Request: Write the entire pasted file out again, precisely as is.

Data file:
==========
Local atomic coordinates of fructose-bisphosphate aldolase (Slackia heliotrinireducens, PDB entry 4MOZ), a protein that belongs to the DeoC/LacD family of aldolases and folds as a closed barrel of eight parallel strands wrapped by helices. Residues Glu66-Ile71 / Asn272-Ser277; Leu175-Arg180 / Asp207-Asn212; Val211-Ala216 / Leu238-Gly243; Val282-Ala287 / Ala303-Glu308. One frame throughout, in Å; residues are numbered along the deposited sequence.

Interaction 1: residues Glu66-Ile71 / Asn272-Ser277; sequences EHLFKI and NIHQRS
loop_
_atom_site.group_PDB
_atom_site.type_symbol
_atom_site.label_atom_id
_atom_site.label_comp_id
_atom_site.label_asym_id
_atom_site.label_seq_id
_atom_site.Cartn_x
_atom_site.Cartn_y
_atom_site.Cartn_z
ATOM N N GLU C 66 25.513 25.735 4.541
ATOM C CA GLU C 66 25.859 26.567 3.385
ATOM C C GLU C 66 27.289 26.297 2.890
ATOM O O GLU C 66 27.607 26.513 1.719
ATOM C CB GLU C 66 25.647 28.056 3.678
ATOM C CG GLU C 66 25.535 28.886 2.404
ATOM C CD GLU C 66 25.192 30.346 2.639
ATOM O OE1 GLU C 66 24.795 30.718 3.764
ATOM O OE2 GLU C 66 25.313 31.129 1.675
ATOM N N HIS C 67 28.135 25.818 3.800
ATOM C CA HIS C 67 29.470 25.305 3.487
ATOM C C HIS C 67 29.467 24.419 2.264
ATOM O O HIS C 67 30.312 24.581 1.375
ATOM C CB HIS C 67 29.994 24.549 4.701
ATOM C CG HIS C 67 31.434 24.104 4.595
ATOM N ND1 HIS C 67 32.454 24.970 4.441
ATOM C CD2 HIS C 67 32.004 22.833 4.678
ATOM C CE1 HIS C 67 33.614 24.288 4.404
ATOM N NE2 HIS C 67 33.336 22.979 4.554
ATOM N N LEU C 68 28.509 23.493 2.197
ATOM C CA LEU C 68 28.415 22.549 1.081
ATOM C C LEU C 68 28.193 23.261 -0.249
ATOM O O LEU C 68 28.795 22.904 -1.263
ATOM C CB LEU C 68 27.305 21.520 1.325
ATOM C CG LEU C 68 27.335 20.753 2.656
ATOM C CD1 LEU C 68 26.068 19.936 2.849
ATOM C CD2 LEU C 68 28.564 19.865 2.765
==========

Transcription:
Local atomic coordinates of fructose-bisphosphate aldolase (Slackia heliotrinireducens, PDB entry 4MOZ), a protein that belongs to the DeoC/LacD family of aldolases and folds as a closed barrel of eight parallel strands wrapped by helices. Residues Glu66-Ile71 / Asn272-Ser277; Leu175-Arg180 / Asp207-Asn212; Val211-Ala216 / Leu238-Gly243; Val282-Ala287 / Ala303-Glu308. One frame throughout, in Å; residues are numbered along the deposited sequence.

Interaction 1: residues Glu66-Ile71 / Asn272-Ser277; sequences EHLFKI and NIHQRS
loop_
_atom_site.group_PDB
_atom_site.type_symbol
_atom_site.label_atom_id
_atom_site.label_comp_id
_atom_site.label_asym_id
_atom_site.label_seq_id
_atom_site.Cartn_x
_atom_site.Cartn_y
_atom_site.Cartn_z
ATOM N N GLU C 66 25.513 25.735 4.541
ATOM C CA GLU C 66 25.859 26.567 3.385
ATOM C C GLU C 66 27.289 26.297 2.890
ATOM O O GLU C 66 27.607 26.513 1.719
ATOM C CB GLU C 66 25.647 28.056 3.678
ATOM C CG GLU C 66 25.535 28.886 2.404
ATOM C CD GLU C 66 25.192 30.346 2.639
ATOM O OE1 GLU C 66 24.795 30.718 3.764
ATOM O OE2 GLU C 66 25.313 31.129 1.675
ATOM N N HIS C 67 28.135 25.818 3.800
ATOM C CA HIS C 67 29.470 25.305 3.487
ATOM C C HIS C 67 29.467 24.419 2.264
ATOM O O HIS C 67 30.312 24.581 1.375
ATOM C CB HIS C 67 29.994 24.549 4.701
ATOM C CG HIS C 67 31.434 24.104 4.595
ATOM N ND1 HIS C 67 32.454 24.970 4.441
ATOM C CD2 HIS C 67 32.004 22.833 4.678
ATOM C CE1 HIS C 67 33.614 24.288 4.404
ATOM N NE2 HIS C 67 33.336 22.979 4.554
ATOM N N LEU C 68 28.509 23.493 2.197
ATOM C CA LEU C 68 28.415 22.549 1.081
ATOM C C LEU C 68 28.193 23.261 -0.249
ATOM O O LEU C 68 28.795 22.904 -1.263
ATOM C CB LEU C 68 27.305 21.520 1.325
ATOM C CG LEU C 68 27.335 20.753 2.656
ATOM C CD1 LEU C 68 26.068 19.936 2.849
ATOM C CD2 LEU C 68 28.564 19.865 2.765